Russia enthusiastic on EEC
Interest in energy, tech sectors
Russia sees Thailand as a gateway to Asean and it wants to improve bilateral relations, especially in the energy and mineral resources sectors, says Alexey Gruzdev, deputy minister of economic development for the Russian Federation.
There is also a special interest in the development of Thailand's Eastern Economic Corridor (EEC) under a public-private partnership (PPP) model.
"We see great potential here in Asean for political, economic and cultural relations. That is why we are here, because Thailand is one of the main countries in this region," he said at the 2nd Russian-Thai Business Forum in Bangkok last week.
"We believe energy and mineral resources continue to be key sectors, given that Russia is a leading exporter of oil and gas.
"Thailand is a rapidly developing country with a lot of ongoing projects that require resources and we are ready to develop this relationship."
According to Thailand's Energy Policy and Planning Office, the country imported around 1.4 million barrels of crude oil per day in 2018, compared with around 643,000 barrels in 2000.
Thailand imports 249,000 barrels of crude oil equivalent per day in gas, compared with around 29,500 barrels per day in 2000.
Deloitte's Global Energy Team last year reported that electricity generation in Thailand is highly dependent on natural gas, with 60% of electricity generated from natural sources in the Gulf of Thailand, Myanmar, and imported liquid natural gas (LNG).
Renewable energy contributed only 9% of total power generation in 2018.
The professional services network also noted that Thailand has LNG long-term contracts with Qatar at 2 million tonnes per annum (MTPA) followed by Malaysia's Petronas (1.2MTPA), British-Dutch Shell (1MTPA), and Britain's BP (1MTPA), while supply brought from overseas is "rising rapidly".
According to BP, Russia's gas production grew 5.4% to 33 billion cubic metres in 2018, the second largest increase in volume following the US.
Russia also remained the world's largest exporter of oil and gas. Yet energy imports from Russia to Thailand are still low relative to other countries.
But the energy sector is not the only area the Russian Federation would like to develop.
The Russian embassy in Thailand said there was a bilateral trade volume of US$1.85 billion (56.6 billion baht) from January and September 2018, with Russian exports mostly crude oil and other raw energy resources (44.3%), metals and metal parts (17.8%), chemical industry products (16.7%), and machines, equipment and vehicles (13.0%).
Thai exports were mainly machines, equipment and vehicles (62.4%), chemical industry products (16.1%) and food and agricultural commodities (9.6%).
"Our main mission is to find other sectors where we can develop this bilateral relationship, including artificial intelligence and machinery. By machinery I do not only mean weapon-hauling stock, memory cards and special vehicles, but also the shipbuilding industry," said Mr Gruzdev.
"Other sectors include innovative fields such as biotechnology, pharmaceuticals and agriculture, which is very crucial to Thailand."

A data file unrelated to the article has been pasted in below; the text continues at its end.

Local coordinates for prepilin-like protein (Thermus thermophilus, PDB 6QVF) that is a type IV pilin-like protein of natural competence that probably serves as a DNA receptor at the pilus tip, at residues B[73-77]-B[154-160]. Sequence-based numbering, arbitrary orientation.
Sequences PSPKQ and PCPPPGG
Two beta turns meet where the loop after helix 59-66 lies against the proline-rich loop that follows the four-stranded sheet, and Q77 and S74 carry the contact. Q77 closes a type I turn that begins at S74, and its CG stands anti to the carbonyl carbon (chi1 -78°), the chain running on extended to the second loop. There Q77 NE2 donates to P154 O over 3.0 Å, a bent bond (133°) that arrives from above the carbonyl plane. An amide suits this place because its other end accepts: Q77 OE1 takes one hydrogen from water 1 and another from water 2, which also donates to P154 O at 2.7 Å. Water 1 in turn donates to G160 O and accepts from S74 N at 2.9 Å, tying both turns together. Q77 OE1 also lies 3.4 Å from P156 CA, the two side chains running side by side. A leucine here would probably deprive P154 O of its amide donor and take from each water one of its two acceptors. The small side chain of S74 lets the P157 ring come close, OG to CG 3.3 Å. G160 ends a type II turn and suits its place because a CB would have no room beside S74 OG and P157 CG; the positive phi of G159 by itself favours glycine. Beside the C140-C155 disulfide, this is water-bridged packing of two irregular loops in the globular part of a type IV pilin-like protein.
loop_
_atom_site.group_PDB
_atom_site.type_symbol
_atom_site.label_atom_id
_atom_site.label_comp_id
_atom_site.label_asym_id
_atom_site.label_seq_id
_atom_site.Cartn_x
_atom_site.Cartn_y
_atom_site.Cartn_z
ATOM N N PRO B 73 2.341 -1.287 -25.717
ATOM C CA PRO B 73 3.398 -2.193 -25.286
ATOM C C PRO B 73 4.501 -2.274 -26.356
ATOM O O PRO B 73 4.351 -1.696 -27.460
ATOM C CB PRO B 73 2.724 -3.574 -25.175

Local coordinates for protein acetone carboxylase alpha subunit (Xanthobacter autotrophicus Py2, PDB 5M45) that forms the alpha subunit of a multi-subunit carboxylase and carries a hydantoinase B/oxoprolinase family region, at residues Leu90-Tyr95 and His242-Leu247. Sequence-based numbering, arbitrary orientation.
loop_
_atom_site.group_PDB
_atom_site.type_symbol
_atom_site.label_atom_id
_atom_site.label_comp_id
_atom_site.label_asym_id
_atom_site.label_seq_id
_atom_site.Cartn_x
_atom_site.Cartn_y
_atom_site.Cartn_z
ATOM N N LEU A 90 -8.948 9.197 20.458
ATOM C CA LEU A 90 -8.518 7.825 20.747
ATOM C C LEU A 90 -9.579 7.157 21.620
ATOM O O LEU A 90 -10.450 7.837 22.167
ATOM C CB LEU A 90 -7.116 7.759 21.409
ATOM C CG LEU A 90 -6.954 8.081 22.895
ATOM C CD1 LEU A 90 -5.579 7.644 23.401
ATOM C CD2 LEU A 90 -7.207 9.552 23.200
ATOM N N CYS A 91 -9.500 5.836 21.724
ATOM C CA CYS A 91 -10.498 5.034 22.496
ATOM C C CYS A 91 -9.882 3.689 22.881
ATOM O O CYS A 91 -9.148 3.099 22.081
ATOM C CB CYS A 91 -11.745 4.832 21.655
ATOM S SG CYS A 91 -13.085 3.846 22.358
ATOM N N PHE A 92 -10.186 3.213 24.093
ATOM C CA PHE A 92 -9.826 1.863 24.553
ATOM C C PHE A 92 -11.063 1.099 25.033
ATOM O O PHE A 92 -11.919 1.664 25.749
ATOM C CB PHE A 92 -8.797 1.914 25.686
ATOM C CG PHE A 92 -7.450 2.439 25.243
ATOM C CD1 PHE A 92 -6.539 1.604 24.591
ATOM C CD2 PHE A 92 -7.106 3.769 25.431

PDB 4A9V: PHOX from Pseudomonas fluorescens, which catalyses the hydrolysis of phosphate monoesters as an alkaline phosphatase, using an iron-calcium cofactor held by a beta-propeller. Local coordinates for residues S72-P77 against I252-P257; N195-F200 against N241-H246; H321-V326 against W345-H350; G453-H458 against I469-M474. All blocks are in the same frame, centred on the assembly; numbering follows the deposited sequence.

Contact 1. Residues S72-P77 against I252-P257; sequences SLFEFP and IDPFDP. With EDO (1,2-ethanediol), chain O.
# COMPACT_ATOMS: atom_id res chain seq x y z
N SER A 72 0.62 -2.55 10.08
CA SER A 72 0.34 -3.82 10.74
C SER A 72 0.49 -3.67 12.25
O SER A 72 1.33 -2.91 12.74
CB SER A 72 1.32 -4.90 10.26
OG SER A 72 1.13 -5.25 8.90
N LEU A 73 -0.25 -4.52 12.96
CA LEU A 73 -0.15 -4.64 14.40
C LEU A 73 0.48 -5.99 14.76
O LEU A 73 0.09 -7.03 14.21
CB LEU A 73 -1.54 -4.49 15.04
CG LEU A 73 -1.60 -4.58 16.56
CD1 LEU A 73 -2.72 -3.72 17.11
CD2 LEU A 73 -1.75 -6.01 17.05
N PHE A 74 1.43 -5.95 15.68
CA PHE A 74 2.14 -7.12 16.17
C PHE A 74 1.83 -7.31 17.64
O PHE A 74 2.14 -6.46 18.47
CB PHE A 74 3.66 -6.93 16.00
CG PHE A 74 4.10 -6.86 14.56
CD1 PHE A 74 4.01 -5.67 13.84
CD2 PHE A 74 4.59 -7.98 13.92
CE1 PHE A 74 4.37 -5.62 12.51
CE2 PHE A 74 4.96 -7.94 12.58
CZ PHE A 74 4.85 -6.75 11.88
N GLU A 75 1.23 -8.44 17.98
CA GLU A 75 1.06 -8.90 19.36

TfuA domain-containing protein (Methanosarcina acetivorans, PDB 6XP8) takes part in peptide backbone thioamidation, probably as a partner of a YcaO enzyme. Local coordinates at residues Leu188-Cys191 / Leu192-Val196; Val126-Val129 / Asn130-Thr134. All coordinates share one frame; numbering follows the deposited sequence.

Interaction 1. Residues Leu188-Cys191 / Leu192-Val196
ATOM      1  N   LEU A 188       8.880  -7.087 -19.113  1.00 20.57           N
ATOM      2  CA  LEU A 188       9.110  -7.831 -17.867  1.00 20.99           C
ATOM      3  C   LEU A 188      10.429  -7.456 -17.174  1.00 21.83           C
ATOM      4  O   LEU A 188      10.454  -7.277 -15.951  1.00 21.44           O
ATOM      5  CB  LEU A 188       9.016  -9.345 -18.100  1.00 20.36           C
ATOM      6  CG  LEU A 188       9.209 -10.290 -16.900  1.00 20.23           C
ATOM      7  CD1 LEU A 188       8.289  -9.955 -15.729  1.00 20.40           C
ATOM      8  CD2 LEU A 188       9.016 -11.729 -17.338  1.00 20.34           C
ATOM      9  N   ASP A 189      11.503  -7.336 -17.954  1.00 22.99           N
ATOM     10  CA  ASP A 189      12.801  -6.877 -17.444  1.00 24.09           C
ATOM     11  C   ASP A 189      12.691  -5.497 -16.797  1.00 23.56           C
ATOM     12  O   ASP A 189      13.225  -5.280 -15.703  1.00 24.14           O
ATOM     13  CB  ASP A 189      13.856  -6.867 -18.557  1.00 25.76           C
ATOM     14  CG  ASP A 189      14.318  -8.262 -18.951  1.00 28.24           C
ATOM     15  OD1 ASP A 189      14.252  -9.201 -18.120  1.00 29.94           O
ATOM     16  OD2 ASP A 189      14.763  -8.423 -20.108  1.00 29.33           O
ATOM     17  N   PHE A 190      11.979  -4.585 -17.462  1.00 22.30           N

In agriculture, he believes there is mutual interest as Russia is becoming a supplier of wheat products and is entering the meat sector, while Thailand is a major exporter of rice, rubber and canned foods.
The development of the digital economy in Thailand has caught Russia's attention as the country is looking to increase cooperation in the exchange of information technology (IT) and information communication technology (ICT).
Last year, Thailand shipped about $1 billion worth of goods to Russia and imported about $2 billion, which together contributed to a trade volume of about $3.5 billion in 2018, said Kriengkrai Thiennukul, the FTI's vice-chairman and the federation's point man on relations with Russian businesses.
The target for trade between the two countries remains set at $10 billion per year by 2020.
Thailand is looking for Russian cooperation in the IT sector, especially to build new S-curve industries in the EEC scheme.
"We are looking to invest heavily into the EEC, especially on infrastructure and industrial development," said Mr Gruzdev.
"I know there is interest from China and Japan, but we are also doing a lot to promote the project in Russia. We have discussed the venture with our joint economic commission and have visited the EEC as well."
Russian companies are interested in investing in the EEC's railway rolling stock and airport infrastructure, such as the air navigation, electronic and security systems, and are ready to make offers to Thai representatives, he said.
"We are considering the project in detail and some companies are already involved in the negotiation process," said Mr Gruzdev.
"We see immense potential for Russian companies in the EEC in terms of supplying the technology and products. Companies can become investors and subcontractors for big infrastructure projects.
"We are in discussions with some PPP projects with our Thai partners as well."
Given the Russian Federation's policy of de-dollarisation, the group is hoping the rouble and baht will be the major currencies used for bilateral trade.
This is because it is "more convenient" and can help Russia "escape the challenges it is suffering from", he said.
"We believe trade should be direct and no third party should be a part of this deal. This is also a matter of convenience and efficiency," said Mr Gruzdev.
"More than 90% of turnover is done in US dollars and we need the infrastructure to support direct rouble-to-baht payments. The banking industry needs to be more active with direct accounts and our stock exchanges need to start selling and buying in rouble and baht. We are working towards that."
He revealed his office already asked the Russian central bank to "pave the way" for such exchanges and once it is more convenient, "we will witness the rise of the rouble and baht in trade turnover".